The Need for Sustainable Blue Recovery

In a recent UNCTAD release, global ocean resources are assessed as the world’s seventh largest economy based on GDP, valued at around $3 trillion annually, supporting more than 3 billion people. The total “asset” base of the ocean is estimated at $24 trillion, excluding intangible assets such as the ocean’s role in climate regulation, the production of oxygen, temperature stabilization of our planet, or the spiritual and cultural services the ocean provides. With 80% of the world’s goods transported along maritime routes, the value of marine space in human civilization should not be understated. 

However, ocean resources are in severe decline and extraction is unsustainable. 34% of all fish stocks of the 94% total being fully utilized, are being over-exploited and degraded. Rising water temperatures have killed up to half of the world’s coral reefs, and by 2050 there could be more plastic than fish in the ocean. This is ominous for the 30-50% of SIDS' economies dependent upon ocean-based tourism.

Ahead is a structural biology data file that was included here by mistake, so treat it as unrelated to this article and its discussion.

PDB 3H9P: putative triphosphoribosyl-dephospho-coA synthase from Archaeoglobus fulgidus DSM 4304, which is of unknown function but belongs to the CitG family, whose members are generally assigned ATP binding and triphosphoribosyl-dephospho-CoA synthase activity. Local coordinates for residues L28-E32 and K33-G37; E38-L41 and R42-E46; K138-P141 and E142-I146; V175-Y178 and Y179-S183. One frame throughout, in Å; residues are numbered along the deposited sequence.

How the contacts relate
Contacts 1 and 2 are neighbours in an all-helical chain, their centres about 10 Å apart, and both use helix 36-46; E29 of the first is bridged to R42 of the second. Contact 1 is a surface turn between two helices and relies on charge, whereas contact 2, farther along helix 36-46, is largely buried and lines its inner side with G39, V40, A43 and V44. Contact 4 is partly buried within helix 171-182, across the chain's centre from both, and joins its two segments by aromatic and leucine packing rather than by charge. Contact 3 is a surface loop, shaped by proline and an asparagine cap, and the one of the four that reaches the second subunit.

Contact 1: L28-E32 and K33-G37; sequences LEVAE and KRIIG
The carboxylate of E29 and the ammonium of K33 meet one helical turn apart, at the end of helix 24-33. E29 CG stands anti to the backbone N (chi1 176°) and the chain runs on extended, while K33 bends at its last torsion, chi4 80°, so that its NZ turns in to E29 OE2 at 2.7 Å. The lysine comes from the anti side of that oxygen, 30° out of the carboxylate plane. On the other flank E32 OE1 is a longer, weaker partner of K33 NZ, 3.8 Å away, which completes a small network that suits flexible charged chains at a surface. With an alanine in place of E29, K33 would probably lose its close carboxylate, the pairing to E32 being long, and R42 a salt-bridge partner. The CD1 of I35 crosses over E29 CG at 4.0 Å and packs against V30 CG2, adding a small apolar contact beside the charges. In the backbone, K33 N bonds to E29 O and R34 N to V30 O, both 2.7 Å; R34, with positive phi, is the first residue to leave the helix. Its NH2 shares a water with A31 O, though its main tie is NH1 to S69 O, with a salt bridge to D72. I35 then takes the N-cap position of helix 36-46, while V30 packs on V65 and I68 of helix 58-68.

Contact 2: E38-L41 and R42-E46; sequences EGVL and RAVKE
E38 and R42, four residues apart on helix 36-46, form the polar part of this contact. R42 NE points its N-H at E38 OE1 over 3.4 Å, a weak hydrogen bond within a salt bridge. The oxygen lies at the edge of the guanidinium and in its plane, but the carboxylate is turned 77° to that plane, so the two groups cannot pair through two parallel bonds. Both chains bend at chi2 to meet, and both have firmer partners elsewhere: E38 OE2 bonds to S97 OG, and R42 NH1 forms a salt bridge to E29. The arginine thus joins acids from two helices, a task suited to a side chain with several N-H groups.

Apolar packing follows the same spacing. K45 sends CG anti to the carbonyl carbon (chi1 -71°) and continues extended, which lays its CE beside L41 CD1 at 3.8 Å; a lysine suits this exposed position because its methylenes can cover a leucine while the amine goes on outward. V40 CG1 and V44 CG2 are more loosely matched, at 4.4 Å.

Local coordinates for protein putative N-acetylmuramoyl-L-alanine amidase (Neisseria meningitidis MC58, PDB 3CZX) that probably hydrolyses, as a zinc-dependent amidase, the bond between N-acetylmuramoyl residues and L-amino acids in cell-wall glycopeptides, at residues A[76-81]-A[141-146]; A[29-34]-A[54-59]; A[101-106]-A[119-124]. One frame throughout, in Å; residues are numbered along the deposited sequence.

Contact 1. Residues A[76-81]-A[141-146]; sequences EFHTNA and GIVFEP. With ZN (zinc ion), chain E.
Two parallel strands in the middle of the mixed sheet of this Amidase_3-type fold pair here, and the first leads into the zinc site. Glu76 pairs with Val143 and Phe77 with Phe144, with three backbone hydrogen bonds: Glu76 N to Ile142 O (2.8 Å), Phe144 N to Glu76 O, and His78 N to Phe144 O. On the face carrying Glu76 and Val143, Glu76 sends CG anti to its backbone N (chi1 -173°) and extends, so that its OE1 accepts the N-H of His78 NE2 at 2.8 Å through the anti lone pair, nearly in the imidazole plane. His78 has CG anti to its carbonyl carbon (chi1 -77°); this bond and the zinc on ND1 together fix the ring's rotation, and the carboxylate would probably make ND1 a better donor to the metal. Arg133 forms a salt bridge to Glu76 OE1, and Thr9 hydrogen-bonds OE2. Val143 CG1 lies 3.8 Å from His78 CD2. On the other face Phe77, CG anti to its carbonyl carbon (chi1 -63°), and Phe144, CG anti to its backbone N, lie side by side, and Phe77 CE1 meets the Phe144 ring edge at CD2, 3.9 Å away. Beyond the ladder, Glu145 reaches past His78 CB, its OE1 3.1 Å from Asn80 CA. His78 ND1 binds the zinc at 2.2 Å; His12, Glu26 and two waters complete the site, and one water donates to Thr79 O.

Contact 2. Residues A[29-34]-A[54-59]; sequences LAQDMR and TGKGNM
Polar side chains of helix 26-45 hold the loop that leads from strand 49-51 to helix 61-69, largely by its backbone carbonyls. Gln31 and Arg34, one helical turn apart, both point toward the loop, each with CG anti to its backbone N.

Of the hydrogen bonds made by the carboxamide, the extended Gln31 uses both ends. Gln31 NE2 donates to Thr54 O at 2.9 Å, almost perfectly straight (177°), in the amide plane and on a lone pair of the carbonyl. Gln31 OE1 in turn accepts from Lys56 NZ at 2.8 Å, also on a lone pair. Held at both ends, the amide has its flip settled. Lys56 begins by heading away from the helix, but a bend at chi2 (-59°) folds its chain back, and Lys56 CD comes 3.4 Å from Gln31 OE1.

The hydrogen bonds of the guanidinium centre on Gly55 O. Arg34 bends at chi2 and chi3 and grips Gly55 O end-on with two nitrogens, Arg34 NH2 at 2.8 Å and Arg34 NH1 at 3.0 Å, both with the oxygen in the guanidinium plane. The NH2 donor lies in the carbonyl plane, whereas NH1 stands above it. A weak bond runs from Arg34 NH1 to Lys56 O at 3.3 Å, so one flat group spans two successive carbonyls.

UNCTAD has identified the pillars of such an approach: economic growth, conservation and sustainable use of the ocean, inclusive social development, science and innovation, as well as sound ocean governance. UNCTAD claims areas of opportunity include marine bio-prospecting, ocean science, sustainable aquaculture, renewable energy, low-carbon shipping, blue finance as well as ecotourism and blue carbon.

Please visit the link below for additional resources on improving regulation, ending fisheries over-exploitation, decarbonizing shipping, and deploying finance to support necessary ocean research.